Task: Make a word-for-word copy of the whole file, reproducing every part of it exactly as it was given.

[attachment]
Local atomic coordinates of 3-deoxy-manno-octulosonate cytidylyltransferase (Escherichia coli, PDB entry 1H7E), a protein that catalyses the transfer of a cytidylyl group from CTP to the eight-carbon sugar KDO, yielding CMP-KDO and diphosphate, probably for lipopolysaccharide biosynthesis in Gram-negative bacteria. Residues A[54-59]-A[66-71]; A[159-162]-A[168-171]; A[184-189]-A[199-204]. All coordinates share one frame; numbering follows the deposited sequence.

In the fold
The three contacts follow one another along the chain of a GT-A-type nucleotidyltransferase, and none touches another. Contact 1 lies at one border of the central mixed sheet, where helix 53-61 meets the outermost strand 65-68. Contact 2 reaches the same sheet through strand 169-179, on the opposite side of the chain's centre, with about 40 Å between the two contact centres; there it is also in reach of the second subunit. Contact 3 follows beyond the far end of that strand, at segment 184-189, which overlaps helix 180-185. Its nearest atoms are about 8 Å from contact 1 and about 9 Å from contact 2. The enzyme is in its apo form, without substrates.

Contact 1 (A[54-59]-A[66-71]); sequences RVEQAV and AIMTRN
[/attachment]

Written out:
Local atomic coordinates of 3-deoxy-manno-octulosonate cytidylyltransferase (Escherichia coli, PDB entry 1H7E), a protein that catalyses the transfer of a cytidylyl group from CTP to the eight-carbon sugar KDO, yielding CMP-KDO and diphosphate, probably for lipopolysaccharide biosynthesis in Gram-negative bacteria. Residues A[54-59]-A[66-71]; A[159-162]-A[168-171]; A[184-189]-A[199-204]. All coordinates share one frame; numbering follows the deposited sequence.

In the fold
The three contacts follow one another along the chain of a GT-A-type nucleotidyltransferase, and none touches another. Contact 1 lies at one border of the central mixed sheet, where helix 53-61 meets the outermost strand 65-68. Contact 2 reaches the same sheet through strand 169-179, on the opposite side of the chain's centre, with about 40 Å between the two contact centres; there it is also in reach of the second subunit. Contact 3 follows beyond the far end of that strand, at segment 184-189, which overlaps helix 180-185. Its nearest atoms are about 8 Å from contact 1 and about 9 Å from contact 2. The enzyme is in its apo form, without substrates.

Contact 1 (A[54-59]-A[66-71]); sequences RVEQAV and AIMTRN